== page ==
Continue reading 7-Man Army (1976) →

Clan of the White Lotus @ ShawBrothersUniverse.com!

Hey there, Emuls-a-phants, my latest post for the official Shaw Brothers site went up yesterday! I wrote a little ditty about Lo Lieh’s classic Clan of the White Lotus! Check it out here and enjoy!

And if you’re looking to watch Clan of the White Lotus, you can find it digitally on iTunes, Amazon Prime and other major digital stores.

The Forbidden Kingdom (2008)

Starring Jet Li, Jackie Chan, Michael Angarano, Collin Chou, Liu Yi-Fei, Li Bing-Bing, Ye Xiao-Keng, Wang De-Shun, Morgan Benoit

Directed by Rob Minkoff

Expectations: Curious. I don’t remember it being very good.


The Forbidden Kingdom is far from great, but it is worthy of respect and attention. It is an American-produced fantasy wuxia, and I’m having a hard time thinking of any other film that fits that bill. For that alone it is interesting, but it’s also the first (and so far only) film that stars both Jackie Chan and Jet Li. Martial arts fans will no doubt want to see that, especially since the film contains a great fight between the two Hong Kong legends. Jet Li even plays the Monkey King during the film’s intro and finale! There’s so much I enjoy about this movie, but no matter how much I want to love this film for what it is, its missteps are hard to overlook.

The major problem is that while it features Jackie and Jet, neither of them are the lead. That honor goes to Jason Tripitikas (Michael Angarano), an American teenager obsessed with Hong Kong movies. His room is adorned with posters of Shaw Brothers films and Bruce Lee, The Monkey Goes West plays on his TV, and he even has a Sega Dreamcast. It’s almost like the character was based on my own teenage years! I wouldn’t ask the shopkeeper for an “early Shaw Brothers movie featuring a guy doing leopard style,” though. I’ve also never said, “Sick! Ten Tigers of Kwantung,” although if I did find a copy of the Shaw classic in a secondhand store, I would say something like “Oh shit! Ten Tigers of Kwantung!” so perhaps they weren’t too far off the mark. 🙂

Continue reading The Forbidden Kingdom (2008) →

Killer Clans (1976)

Killer Clans [流星蝴蝶劍] (1976)

Starring Chung Wah, Yueh Hua, Ku Feng, Ching Li, Wong Chung, Lo Lieh, Danny Lee, Yeung Chi-Hing, Cheng Miu, Ngaai Fei, Wang Hsieh, Lam Wai-Tiu, Chen Ping, Ling Yun, Fan Mei-Sheng, Teresa Ha Ping, Kong Yeung, Tin Ching, Cheng Kang-Yeh, Ku Kuan-Chung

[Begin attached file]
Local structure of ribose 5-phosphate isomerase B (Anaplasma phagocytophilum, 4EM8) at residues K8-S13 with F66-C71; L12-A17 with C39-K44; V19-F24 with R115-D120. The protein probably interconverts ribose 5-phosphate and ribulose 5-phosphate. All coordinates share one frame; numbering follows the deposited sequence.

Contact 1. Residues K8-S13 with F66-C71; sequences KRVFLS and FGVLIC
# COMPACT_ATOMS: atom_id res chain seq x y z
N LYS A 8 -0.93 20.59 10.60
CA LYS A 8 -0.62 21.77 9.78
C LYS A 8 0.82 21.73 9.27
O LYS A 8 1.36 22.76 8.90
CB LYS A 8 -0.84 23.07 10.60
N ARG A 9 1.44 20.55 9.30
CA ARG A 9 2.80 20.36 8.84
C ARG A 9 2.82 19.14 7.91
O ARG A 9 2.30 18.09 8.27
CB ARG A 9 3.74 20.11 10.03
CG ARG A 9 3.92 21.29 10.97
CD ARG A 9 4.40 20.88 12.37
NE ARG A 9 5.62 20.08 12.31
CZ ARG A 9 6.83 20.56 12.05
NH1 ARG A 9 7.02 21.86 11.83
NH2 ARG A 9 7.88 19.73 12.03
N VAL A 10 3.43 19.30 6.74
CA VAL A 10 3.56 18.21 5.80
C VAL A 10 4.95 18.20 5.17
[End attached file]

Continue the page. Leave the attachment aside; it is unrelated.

Directed by Chor Yuen

Expectations: Super high. Been looking forward to these Chor Yuen wuxias for a long time.


In the lineage of Shaw Brothers wuxias, Killer Clans represents the dawn of a new paradigm. The number of wuxia films released by the studio had diminished considerably from the early days of the genre, when literally every martial arts film was a sword-swingin’ tale of chivalrous heroes. In the few years prior to Killer Clans, a good portion of the wuxias released by Shaw were actually holdovers from earlier years, finally released and then promptly forgotten. But Killer Clans, based on Meteor, Butterfly, Sword (流星·蝴蝶·劍), a 1973 novel by Gu Long, performed well enough to make the year’s box office top 10 (either #6 or #7, depending on the source).

To say that this new direction in wuxia filmmaking was a success is an understatement, but it almost never was. Like Chang Cheh, ever searching for a subject that would light the fires of passion, Chor Yuen felt stagnant and in need of a fresh style of film. Chor had abandoned wuxia filmmaking for Cantonese comedies (The House of 72 Tenants, etc.) and dramas (Sorrow to the Gentry, etc.), but the diminishing box office takings of these films demanded he look elsewhere for his film ideas. He decided to adapt some wuxia novels in a style unlike the traditional Shaw wuxia film, but Run Run Shaw rejected every one of his pitches saying that they wouldn’t make money.

Continue reading Killer Clans (1976) →

Golden Swallow @ ShawBrothersUniverse.com!

Hey there, Emuls-a-dillos, my latest post for the official Shaw Brothers site went up last Friday! I wrote about Cheng Cheh’s Golden Swallow, the sequel that’s not so much of a sequel to King Hu’s Come Drink With Me! Check it out here and enjoy!

And if you’re looking to watch Golden Swallow, you can find it digitally on iTunes, Amazon Prime and other major digital stores. It’s also on US DVD.